IGP Baba will turn things around. Nigerians should expect a vibrant Police Force and a massive improvement in our security. He is an exceptionally focused police officer. If you have had the opportunity to sit one-on-one with him as I have done severally, you would admire his penchant for delegating responsibilities and carrying everyone along in the pursuit of his goal. I have no doubt the Force will emerge as a more formidable, disciplined, motivated and friendly force under his leadership.
IGP Baba will bring every officer on board and focus resources and strength on crime-fighting. We have seen that rather than conduct a wholesale redeployment of heads of State Commands and formations, he only swapped a few strategically necessary officers. This has ensured stability in the Force.
The IGP is also a lover of sports. In 2020, Chairman of the Police Games he led the Committee to a successful outing in Awka, Anambra State. He was also on the ground at the 7th Award Ceremony of the Nigeria Pitch Awards held in Lagos a few days from the Christmas celebrations last year. As a lover of sports, we will expect to see a more robust sports department in the Police Force which will gradually return the Force to its resourcefulness in Nigerian sports. We always remember that ChiomaAjunwa, the first Nigerian to win gold at the 1996 Summer Olympics in Atlanta; Samuel Peters “The Nigeria Nightmare”, World Boxing Council (WBC) Heavy Weight Champion of the world; KikelomoAjayi who played for the Super Falcons, Late Sunday Bada and a host of others. The glorious days of sports in the Force are coming back.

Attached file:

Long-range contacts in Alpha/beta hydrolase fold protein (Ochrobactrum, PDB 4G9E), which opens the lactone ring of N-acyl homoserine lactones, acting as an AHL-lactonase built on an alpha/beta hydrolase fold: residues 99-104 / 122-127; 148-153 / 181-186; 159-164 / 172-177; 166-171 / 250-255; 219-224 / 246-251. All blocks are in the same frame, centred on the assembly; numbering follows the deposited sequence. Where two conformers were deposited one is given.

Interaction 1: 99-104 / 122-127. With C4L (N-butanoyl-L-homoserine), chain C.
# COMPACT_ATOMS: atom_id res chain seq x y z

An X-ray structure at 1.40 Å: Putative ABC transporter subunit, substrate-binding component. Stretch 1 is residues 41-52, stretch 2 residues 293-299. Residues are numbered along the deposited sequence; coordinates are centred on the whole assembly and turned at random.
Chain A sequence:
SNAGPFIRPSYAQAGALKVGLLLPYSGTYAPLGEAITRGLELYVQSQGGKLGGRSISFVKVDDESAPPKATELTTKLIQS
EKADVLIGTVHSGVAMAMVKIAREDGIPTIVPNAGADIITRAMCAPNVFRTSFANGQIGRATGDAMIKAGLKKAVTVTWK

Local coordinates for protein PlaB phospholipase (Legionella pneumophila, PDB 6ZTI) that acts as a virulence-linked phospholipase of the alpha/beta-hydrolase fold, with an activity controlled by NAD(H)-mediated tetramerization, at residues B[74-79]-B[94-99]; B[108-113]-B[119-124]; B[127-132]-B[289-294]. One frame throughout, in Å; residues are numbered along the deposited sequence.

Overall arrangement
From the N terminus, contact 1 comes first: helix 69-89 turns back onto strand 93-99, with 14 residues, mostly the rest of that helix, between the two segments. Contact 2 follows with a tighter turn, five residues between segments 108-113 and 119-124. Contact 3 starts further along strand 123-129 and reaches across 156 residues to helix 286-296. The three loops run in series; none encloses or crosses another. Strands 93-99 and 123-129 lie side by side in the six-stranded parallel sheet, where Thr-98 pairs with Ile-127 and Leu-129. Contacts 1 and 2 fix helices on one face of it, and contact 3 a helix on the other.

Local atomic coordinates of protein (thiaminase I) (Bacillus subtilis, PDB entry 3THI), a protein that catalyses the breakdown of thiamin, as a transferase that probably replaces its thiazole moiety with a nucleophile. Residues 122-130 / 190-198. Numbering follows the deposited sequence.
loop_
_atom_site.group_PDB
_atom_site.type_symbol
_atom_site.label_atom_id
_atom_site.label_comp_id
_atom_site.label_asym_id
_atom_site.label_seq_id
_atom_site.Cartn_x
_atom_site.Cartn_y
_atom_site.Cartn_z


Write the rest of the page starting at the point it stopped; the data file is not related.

The IGP, I believe, will pay attention to the training and retraining in order to enhance the performance of the Nigeria Police as an institution. In 2019, as Force Secretary, he played a strategic role in the hosting of the maiden edition of the Conference and Retreat for Senior Police Officers which was held in Lagos. The Conference and Retreat became a major opportunity for security managers to conduct an evaluation of their individual activities and of the success of the Force as a major security agency in the country. There are already plans to hold a second edition this year.
Shina Phillips is a leading security expert based in Abuja.